Peach blossoms are already on the trees in Chilton County, but with cooler temperatures across the area this week, some farmers are worried about how their crops will be impacted.
Jimmy Durbin of J. Durbin Farms has been in the peach business his entire life. He says a cold snap this time of the year is never good news, especially when the peach blossoms are already on the trees.
"We're a little earlier, it seems like, and stuff came on earlier, but the cold is hanging around so who knows," said Durbin.
But he says there's no fool-proof way to protect his crop. "Not on peaches, there's not much that we can do. We flew helicopters before to push warmer air down, if you have an inversion layer or warmer air, but we're not going to do it tonight. I don't think it will help much tonight," he said.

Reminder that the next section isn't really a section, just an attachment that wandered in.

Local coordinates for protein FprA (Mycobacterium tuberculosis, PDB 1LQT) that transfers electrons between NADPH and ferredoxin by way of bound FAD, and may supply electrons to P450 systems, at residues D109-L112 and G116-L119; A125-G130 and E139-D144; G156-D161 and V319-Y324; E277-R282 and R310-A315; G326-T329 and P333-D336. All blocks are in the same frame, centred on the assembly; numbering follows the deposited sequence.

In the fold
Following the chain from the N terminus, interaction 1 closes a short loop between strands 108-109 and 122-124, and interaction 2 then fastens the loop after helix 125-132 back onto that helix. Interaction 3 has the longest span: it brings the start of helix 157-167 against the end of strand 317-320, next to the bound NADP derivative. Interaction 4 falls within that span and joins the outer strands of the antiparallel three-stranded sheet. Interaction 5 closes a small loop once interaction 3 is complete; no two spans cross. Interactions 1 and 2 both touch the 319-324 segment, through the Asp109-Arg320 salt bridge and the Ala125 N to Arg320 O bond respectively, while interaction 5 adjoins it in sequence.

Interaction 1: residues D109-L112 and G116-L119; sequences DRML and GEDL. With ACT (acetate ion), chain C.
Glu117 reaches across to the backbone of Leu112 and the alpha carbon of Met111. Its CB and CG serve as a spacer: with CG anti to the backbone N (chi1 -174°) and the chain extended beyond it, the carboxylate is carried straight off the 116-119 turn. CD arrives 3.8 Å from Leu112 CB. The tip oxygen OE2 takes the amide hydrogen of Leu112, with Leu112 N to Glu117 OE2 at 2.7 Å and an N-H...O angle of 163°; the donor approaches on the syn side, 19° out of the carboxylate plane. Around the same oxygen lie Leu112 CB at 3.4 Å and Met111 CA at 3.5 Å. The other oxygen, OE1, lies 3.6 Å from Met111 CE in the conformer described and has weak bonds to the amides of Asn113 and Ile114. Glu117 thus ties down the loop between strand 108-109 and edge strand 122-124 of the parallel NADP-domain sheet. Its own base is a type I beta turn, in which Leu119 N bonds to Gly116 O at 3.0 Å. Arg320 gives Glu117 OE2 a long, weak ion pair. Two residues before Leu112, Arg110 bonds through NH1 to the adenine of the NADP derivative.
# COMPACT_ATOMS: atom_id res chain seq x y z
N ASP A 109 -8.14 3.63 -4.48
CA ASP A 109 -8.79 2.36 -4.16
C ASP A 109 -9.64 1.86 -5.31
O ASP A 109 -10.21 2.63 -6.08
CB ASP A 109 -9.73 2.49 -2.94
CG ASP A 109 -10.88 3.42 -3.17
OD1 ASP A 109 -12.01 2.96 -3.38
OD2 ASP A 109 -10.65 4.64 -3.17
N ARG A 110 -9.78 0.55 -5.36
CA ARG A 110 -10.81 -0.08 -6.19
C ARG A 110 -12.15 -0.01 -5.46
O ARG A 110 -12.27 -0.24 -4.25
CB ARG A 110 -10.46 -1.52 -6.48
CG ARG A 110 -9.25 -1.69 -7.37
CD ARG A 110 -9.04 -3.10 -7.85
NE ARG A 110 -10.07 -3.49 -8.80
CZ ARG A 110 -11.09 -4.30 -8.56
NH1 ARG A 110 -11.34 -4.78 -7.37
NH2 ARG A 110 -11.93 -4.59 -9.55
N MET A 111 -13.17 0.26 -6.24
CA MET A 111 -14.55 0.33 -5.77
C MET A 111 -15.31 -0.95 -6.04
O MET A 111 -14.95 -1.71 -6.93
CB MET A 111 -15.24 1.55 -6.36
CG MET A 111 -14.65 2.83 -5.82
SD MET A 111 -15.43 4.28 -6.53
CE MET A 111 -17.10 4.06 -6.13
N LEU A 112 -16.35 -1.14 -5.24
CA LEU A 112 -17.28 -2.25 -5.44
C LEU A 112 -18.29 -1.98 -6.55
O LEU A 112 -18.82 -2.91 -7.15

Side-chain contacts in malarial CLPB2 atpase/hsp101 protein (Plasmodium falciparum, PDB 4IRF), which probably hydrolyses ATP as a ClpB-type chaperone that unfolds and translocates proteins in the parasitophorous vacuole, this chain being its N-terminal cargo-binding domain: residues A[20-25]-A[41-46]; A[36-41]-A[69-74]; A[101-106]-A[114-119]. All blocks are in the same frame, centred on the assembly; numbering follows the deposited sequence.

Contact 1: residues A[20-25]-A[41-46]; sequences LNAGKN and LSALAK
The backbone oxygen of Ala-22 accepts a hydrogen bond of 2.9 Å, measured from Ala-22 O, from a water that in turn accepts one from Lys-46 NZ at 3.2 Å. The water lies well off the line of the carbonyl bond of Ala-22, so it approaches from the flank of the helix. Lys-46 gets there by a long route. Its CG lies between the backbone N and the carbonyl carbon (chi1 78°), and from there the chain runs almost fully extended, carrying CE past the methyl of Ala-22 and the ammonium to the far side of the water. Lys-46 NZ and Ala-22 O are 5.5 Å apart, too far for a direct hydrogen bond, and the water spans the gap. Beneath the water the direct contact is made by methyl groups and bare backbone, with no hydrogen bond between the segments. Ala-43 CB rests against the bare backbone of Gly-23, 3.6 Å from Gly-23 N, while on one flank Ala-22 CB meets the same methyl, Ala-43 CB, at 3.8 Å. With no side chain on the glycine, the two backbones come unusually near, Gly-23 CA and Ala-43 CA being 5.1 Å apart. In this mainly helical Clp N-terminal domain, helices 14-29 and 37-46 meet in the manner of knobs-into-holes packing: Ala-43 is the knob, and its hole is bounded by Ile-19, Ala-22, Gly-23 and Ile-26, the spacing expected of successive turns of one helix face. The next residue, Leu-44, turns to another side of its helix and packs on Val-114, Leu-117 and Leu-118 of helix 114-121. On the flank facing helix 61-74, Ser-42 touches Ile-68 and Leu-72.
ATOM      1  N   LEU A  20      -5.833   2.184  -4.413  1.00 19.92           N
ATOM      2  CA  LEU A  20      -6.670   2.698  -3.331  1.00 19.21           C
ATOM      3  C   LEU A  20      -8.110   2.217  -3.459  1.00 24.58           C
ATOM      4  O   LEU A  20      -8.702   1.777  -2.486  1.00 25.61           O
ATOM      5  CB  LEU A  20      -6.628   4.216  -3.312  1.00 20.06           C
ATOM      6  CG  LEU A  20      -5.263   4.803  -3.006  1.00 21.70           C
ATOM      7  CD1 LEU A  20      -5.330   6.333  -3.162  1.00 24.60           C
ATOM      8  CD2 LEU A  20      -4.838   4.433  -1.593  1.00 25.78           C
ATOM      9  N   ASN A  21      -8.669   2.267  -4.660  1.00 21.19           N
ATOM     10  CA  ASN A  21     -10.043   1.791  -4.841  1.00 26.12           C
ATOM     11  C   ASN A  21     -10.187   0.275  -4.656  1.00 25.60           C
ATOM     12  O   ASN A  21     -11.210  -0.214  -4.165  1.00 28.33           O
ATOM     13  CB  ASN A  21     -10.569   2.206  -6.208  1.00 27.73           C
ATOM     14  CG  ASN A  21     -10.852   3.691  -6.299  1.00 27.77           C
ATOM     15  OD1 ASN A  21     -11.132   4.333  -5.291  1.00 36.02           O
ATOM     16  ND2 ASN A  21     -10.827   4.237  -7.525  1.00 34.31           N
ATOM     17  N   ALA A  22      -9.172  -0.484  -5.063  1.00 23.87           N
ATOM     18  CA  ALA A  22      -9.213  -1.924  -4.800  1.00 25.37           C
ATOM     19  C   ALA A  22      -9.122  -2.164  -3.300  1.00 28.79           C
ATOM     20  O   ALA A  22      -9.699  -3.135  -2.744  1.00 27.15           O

He says one freezing night would probably not make a big difference, but too many could hurt his crops.
"It would be just heartbreaking. That's what people come here for, that's where a lot of money comes in, we get a lot of people coming in from different states, saying, oh I came here for for the peaches," said Gabriell Cooper, who works at Peach Park.
However, Jimmy Durbin says there's a silver lining. He only needs about 10 percent of these blossoms to become peaches to have a successful season, and he says he thinks that will happen. "The last few years, we didn't have it as bad as what we have it right now, but we're in a different stage right now, so we still feel good," said Durbin.
Farmers say the exact date they begin harvesting changes every year, but that usually falls near the end of May. In a good year, the county can produce up to 15 million pounds of peaches across 700 acres.